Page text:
In my very first entry in this Journal I wrote something to the effect that I have been blessed in many ways – including some that many might not consider blessings. At the time, I left it at that and alluded to a possible future entry to explain. Perhaps Father’s Day lends itself to such an occasion.
The gentleman appearing at the top of this entry is my dad. He will be 85 this year and I think you can see the life and light in his eyes from this photo taken on his birthday last year.
What isn’t evident from the picture or his demeanor was that the picture was taken at a nursing home and it was his first full day there, following hospital rehab for injuries from a fall at his home. It was his third time in the nursing facility for rehab since his stroke almost three years ago.
Dad was always an impatient man. He moved quickly and expected everyone else to keep up with him. He had the energy of 6 younger men it seemed – mowing his own lawn or shoveling his own snow – and that of two or three neighbors for good measure – golfing at least twice a week and driving anywhere and everywhere. And then his stroke took away the use of most of his left leg and hand, slurred his speech and affected his ability to swallow – and now all of the things that came so easily and quickly take painfully long periods of time to accomplish, and then imperfectly.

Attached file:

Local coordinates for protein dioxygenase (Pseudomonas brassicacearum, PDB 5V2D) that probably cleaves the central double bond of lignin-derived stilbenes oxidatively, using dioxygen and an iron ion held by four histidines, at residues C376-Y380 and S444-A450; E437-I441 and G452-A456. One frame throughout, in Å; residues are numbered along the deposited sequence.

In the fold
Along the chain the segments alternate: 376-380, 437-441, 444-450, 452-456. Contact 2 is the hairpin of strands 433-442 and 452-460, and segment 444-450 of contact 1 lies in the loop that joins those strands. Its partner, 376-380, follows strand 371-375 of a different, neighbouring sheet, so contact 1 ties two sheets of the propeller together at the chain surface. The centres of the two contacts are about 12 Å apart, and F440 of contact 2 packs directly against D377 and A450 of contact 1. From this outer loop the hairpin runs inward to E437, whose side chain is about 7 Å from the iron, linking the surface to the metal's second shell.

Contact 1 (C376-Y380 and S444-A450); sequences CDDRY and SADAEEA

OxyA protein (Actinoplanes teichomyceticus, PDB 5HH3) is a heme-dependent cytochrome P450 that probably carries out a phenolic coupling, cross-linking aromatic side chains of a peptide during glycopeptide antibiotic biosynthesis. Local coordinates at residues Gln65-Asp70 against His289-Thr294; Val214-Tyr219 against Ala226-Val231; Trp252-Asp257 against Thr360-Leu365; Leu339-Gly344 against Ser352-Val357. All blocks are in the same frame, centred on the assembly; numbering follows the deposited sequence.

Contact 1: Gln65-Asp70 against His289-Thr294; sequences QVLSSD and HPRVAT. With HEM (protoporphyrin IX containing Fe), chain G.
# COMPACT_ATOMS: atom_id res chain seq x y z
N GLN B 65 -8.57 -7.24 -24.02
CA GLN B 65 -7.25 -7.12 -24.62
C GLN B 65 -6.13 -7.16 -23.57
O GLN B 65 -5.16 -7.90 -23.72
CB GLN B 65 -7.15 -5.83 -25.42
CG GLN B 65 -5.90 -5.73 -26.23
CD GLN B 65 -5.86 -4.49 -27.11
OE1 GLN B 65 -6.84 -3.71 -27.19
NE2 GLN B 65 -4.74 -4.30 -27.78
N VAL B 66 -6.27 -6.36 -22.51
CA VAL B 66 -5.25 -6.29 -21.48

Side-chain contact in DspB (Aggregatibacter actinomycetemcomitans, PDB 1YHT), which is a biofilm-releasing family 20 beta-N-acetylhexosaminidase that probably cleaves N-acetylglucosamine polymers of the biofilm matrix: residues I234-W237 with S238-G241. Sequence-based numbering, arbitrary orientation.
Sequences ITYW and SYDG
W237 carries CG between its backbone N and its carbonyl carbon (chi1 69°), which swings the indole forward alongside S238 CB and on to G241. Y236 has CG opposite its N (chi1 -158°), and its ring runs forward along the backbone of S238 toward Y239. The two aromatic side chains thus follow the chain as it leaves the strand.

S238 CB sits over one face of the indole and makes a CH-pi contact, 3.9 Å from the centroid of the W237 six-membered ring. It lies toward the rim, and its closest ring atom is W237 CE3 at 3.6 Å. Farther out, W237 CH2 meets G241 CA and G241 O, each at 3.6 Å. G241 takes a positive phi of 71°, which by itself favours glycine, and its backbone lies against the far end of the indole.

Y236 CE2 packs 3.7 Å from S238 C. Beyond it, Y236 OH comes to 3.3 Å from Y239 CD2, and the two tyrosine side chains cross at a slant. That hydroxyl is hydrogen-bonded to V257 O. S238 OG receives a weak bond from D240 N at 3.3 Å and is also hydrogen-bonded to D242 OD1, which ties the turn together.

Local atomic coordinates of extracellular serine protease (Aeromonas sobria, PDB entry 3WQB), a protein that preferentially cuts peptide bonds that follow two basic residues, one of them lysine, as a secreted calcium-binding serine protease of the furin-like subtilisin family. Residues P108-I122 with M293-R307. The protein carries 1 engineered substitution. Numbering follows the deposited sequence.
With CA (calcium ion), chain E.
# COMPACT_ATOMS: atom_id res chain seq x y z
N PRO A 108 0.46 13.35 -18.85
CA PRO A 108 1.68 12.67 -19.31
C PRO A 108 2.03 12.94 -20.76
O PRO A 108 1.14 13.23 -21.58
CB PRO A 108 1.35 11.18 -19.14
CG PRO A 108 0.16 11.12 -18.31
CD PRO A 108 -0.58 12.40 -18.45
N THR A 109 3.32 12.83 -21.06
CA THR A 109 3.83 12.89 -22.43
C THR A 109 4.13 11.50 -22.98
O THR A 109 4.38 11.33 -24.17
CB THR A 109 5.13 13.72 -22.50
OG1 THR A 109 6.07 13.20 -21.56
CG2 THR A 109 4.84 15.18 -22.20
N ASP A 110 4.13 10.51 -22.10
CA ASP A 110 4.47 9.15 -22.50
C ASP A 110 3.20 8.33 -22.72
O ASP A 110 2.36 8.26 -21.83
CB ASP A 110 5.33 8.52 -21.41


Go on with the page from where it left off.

To watch this proud man become dependent on others for the basics in life has been painful, and to watch him grow weaker over time yet still fight to live in his own home (with assistance) has torn at my heart on so many levels and in a thousand different ways. I watch him grow weary of life, and - sometimes - I grow weary for him and with him.
But this message is about blessings – and that is what I consider my dad and every moment we have left to share. Each day, this strong, quiet man teaches me lessons about life and patience. He fights not to give in to his limitations, yet demonstrates a sense of grace in handling them. The frustration shows sometimes, but he rarely complains – and each night he says his prayers and asks more for help to others in need than anything for himself. I know there are quiet times when he wishes this burden will be taken from him, but his grip is still strong and purposeful, there is still a look of steel on his face when he needs to dig deep to do something most of us would take for granted – and there is still that light in his eyes.
Our parents continue to teach us long after we’ve grown. The lessons themselves and the method of instruction may change, but we should always be wise enough to stop and listen – for we still and will always have much to learn, and the teachers, and the blessings of what they teach, will not always be physically with us.